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Darrell Huckaby - 10/02/09

I walked into my house the other night and, to my delight, our kitchen smelled just like fall. How, you might ask, does fall smell? I'm glad you want to know because I am about to tell you.

Fall smells like a lot of things, of course. It smells like leaves burning in the back yard once the burning ban has been lifted. It also smells like sweet potato pie freshly out of the oven and it smells like a delightful combination of sweet onions and peppers and vinegar simmering on the stove in anticipation of being made into pear relish.

On this particular occasion, however, our kitchen smelled like none of the above. When I opened my back door this time I was met by the sweetest fragrance this side of heaven - that of scuppernongs simmering over low heat. My lovely wife, Lisa, was making jelly.

Now a lot of folks who aren't from around here might turn up their collective noses at the notion of making jelly and wine and other delectables from something as common as a scuppernong. And, quite frankly, a lot of folks don't know the difference between a scuppernong ("scup'nins" we used to call them) and a muscadine. The folks who programmed the spell check on my computer would probably fall into that category because, according to them, "muscadine" is not even a word.

Well, luckily for you I am willing to educate the most ignorant among us on all things Southern, and you can bet your last Confederate dollar that there is such a thing as a muscadine.

As you have probably already gathered, since we have been talking about making wine and jelly and such, scuppernongs and muscadines are both members of the grape family. For one thing, they all grow on vines, and they all have a semi-tough outer skin and a sweet pulp.

But muscadines are generally smaller and, some say, sweeter and are a deep purple color when fully ripe. Scuppernongs are larger and are generally a bronze color - and while grapes grow in tight bunches, scuppernongs and muscadines grow in very loose and widely scattered clusters.

And when you pick scuppernongs the week after the worst flooding in the history of the North Georgia Piedmont you are very likely to step in a fire ant bed, which is what happened to me this week, but that's another story for another day.

Muscadines and scuppernongs both predate European exploration in the American South. The earliest English explorers wrote about them in their journals, and the early colonists turned them into wine. But at our house, we just make jelly out of them.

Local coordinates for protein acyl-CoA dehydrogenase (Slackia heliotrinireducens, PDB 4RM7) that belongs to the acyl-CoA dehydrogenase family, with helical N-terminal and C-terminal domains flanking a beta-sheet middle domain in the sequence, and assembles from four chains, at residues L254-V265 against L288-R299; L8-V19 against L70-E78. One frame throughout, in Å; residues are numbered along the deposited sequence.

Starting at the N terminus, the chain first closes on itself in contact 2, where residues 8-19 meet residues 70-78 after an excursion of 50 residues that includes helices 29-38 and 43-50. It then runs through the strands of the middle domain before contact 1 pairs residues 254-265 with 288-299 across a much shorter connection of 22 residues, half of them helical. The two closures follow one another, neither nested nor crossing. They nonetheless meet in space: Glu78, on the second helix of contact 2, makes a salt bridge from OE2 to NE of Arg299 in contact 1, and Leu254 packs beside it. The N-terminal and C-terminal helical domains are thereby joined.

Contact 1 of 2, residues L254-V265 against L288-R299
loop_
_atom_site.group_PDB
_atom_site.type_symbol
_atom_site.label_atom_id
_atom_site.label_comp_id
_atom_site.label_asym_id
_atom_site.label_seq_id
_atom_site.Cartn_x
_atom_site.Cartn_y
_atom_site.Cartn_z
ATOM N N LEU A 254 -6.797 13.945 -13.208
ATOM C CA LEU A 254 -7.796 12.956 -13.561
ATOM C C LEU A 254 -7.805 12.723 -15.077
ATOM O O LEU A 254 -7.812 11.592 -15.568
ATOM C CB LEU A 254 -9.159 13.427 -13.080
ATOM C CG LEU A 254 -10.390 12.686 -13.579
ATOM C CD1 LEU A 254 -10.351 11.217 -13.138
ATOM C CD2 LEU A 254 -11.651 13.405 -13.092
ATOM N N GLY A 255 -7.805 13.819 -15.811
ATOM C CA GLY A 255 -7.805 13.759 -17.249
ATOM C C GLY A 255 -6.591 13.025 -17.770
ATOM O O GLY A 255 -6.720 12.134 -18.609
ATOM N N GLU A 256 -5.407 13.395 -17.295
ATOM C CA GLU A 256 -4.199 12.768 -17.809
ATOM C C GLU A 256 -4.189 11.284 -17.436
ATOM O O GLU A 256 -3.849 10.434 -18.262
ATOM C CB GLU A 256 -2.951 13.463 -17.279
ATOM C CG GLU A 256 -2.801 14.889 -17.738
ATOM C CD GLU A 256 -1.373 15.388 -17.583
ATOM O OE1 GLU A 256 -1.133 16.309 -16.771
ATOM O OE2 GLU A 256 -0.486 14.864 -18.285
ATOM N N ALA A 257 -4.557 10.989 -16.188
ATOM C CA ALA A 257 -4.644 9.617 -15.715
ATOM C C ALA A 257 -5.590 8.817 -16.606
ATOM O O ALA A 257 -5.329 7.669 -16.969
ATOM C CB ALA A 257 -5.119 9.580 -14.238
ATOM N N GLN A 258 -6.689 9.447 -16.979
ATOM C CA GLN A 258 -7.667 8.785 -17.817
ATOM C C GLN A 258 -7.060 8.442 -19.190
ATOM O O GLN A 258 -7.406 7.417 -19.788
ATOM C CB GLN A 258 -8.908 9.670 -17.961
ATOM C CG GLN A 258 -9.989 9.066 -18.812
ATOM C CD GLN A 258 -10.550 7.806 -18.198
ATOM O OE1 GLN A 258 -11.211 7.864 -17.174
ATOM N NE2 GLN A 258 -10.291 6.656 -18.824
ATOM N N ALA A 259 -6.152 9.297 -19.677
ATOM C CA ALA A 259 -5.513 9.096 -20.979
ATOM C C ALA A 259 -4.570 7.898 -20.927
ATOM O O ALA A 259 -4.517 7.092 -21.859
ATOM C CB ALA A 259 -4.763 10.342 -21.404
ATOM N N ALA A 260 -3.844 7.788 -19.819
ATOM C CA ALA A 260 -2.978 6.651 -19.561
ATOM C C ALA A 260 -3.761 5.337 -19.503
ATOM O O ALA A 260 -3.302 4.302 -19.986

I don't know how many jars of the succulent nectar Lisa has put up so far - that's what we Southerners do, you know, we "put up" food in the fall - but I know we have enough to share and enough to spread on our morning toast and an occasional cathead biscuit, so the end result will be worth any irritation caused by the ant bites incurred while gathering the fruit.

Hopefully our canning binge won't end when the last of the scuppernongs are gone. Our pear trees are laden down this year, so hopefully I will have plenty of the aforementioned pear relish this winter. In case you aren't familiar, pear relish is simply scrumptious when eaten with peas or dried butterbeans and these days is harder to come by than an atheist at a tent revival. Peach season has come and gone without us preparing so much as one peach pickle, and if Sunshine still sells them the stores I frequent do not stock them, so a pantry well stocked with pear relish will be of some consolation.

Hopefully we will have a good apple crop this year, too. Lisa makes some of the best apple butter you have ever tasted, but she has to be in just the right mood to make it - and the older Lisa gets the harder it is to get her in the right mood. I suppose a person has just so many batches of apple butter in them, and I am afraid that she has used up most of hers.

You know what else I like for her to do with apples? I like for her to dry them. You haven't lived until you've had one of her fried apple pies on a cold winter day.

Holy cow I am making myself hungry! If I want to have a chance to enjoy these good foods all winter I had better keep Lisa happy, and she says that if I want her to keep the kitchen smelling good I have to keep the bathroom smelling good - and to her that means using plenty of Clorox when I scrub the bathtub and toilet.

The things we do for love. Y'all come. We'll spread some scup'nin jelly on a hot biscuit!

Darrell Huckaby